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- Obama Extends the HARP Refinance Program for 2013
- IRS Supplies Guidance on Home loan Modifications
- Indiana State Mortgage Help for Those in Danger of Foreclosure
- Mortgage Assistance Available in Oregon
- Wisconsin Mortgage Assistance Programs
- How to Write the Mortgage Hardship Letter
- CHFA EMAP Program for Homeowners
The government’s Home Affordable Modification Program is a powerful tool for homeowners who cannot afford their current mortgage payments, but can avoid foreclosure if only their mortgage provider is willing to modify their terms. The program does this by either extending the term of the loan—that is the amount of years you have to pay it—reducing the interest rate, forgiving a chunk of the loan (as you might have guessed this is not so common), by taking a portion of the loan out of the loan and postponing payment till the end of the mortgage term (also known as a balloon payment) or a combination of all the above.
However, as useful as this program is, it is not for everyone. To qualify you must be able to meet the eligibility requirements of the program, which is designed to filter out homeowners who simply cannot afford a reasonable mortgage payment and help those who do have the financial circumstances to take care of a modified loan. Of course, many people who are able to pay for reasonable priced monthly mortgage payments fall through the cracks of the program because they do not do their homework and provide their mortgage servicers with the information they need to approve their loan modification application. This is often because the homeowner does not understand what is required or the meaning of some of the technical terms used in the literature provided by the HAMP program and the lender. This series aims to bring some clarity to the more complicated terms and processes included in the Home Affordable Modification Program.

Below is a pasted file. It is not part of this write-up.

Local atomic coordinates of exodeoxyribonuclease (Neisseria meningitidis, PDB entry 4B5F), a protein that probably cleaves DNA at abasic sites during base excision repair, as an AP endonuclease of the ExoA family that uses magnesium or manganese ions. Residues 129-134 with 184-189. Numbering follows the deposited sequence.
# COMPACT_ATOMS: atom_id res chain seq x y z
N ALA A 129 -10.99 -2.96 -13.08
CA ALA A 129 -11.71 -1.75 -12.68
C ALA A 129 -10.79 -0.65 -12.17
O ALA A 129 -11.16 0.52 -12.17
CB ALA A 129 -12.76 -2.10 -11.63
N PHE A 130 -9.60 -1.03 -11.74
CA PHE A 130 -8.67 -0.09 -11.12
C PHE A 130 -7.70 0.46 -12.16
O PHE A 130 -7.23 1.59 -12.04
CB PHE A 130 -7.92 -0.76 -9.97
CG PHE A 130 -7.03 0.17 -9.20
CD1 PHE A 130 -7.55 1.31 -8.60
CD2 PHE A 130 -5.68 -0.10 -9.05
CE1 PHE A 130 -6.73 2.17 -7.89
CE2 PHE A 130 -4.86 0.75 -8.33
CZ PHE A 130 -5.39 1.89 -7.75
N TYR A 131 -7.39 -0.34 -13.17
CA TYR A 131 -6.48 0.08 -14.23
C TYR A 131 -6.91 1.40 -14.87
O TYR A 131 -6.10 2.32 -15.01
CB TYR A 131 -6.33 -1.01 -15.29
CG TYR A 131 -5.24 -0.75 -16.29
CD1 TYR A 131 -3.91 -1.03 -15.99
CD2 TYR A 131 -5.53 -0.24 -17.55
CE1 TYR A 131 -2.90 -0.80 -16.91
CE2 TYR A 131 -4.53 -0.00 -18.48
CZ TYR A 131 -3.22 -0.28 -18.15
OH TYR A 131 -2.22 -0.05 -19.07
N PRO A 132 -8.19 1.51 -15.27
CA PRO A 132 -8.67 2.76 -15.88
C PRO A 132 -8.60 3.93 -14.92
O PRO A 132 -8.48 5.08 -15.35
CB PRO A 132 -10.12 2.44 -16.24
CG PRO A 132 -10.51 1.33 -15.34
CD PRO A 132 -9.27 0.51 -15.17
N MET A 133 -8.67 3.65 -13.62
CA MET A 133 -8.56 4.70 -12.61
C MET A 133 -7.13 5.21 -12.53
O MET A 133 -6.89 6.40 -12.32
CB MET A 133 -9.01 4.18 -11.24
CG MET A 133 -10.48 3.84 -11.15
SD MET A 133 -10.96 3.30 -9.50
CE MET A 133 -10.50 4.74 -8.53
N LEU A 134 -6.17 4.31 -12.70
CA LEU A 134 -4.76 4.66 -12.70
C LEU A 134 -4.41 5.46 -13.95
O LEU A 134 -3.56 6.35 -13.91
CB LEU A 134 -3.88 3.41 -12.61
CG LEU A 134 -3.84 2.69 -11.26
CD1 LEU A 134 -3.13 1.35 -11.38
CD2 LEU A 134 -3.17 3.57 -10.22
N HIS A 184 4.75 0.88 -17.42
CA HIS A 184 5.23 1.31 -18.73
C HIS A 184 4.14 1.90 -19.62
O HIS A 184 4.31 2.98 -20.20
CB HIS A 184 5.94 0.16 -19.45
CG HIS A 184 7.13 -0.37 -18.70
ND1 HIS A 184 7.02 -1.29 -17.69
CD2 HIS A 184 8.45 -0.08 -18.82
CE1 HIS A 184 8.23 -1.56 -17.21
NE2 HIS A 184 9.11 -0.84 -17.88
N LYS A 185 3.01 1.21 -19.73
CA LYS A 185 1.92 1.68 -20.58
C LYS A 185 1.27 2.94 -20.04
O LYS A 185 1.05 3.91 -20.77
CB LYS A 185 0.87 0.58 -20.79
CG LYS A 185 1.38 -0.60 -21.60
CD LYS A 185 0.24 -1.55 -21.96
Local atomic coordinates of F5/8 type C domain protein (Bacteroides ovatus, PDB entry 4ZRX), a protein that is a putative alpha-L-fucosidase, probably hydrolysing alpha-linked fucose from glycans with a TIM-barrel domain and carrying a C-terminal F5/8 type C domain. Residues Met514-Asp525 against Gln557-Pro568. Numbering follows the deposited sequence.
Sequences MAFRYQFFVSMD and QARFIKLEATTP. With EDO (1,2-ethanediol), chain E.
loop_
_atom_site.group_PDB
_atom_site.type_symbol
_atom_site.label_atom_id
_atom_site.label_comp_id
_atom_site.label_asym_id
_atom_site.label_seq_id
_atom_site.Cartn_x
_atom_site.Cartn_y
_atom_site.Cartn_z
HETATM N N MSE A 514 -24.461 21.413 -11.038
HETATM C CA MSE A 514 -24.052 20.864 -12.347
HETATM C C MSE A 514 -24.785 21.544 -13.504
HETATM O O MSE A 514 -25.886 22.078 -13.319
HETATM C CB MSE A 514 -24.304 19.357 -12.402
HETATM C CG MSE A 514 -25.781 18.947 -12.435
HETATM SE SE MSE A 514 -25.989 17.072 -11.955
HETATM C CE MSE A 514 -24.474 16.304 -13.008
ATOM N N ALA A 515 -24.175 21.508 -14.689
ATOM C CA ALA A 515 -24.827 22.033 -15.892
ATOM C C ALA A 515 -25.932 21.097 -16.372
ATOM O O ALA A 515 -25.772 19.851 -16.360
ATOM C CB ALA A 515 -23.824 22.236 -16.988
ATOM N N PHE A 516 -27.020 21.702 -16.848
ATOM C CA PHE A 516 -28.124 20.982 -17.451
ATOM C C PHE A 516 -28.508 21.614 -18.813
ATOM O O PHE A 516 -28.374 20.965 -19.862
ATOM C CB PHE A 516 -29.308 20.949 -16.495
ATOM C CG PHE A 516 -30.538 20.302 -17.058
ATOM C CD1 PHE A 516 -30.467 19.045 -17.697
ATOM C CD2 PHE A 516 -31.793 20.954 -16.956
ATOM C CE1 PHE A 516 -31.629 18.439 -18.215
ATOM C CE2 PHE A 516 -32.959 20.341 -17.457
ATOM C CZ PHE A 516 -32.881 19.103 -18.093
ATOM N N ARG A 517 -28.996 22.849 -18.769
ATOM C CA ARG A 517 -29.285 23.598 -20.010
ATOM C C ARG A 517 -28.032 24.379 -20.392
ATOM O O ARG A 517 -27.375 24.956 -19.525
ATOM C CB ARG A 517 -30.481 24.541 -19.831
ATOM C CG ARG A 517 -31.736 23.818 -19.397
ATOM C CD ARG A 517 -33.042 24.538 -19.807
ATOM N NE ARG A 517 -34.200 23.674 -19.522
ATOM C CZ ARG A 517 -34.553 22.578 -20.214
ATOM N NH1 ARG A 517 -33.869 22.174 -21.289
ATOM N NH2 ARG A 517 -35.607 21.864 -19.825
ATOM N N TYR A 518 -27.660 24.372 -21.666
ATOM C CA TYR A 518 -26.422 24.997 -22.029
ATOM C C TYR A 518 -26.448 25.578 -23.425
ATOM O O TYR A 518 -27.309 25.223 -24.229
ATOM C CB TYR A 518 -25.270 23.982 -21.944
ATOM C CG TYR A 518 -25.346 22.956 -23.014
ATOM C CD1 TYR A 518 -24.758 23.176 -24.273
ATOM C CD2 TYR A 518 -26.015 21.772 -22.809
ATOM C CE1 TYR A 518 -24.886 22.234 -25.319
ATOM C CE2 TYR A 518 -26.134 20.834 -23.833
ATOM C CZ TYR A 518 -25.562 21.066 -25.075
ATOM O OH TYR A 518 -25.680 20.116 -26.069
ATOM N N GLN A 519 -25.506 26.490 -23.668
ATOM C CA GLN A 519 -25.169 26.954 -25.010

What is Your Net Present Value, or NPV?
The net present value model is an important tool in the Home Affordable Modification Program. It is an equation (see formula above) that computes the reliability of future cash investments and is used widely in business to determine the profitability of an investment. In the mortgage setting the NPV assesses the likelihood of mortgage lenders profiting from a loan modification.
Your net present value can be seen as a test which you can either pass or fail depending on if it is positive or negative. Your NPV is positive when the total discounted value of the expected cash flows for your proposed modified loan is higher than the total discounted value of expected cash flows without a loan modification. Wow, that was a mouthful. Put more simply, the NPV test determines whether modifying your loan is beneficial for the lender. If your NPV is negative it generally means your lender is better off not modifying your loan. Borrowers who score a positive NPV are viewed as a good investment to lenders because they are more likely to pay their mortgage and increase the returns on the lender’s investment with a loan modification than without.
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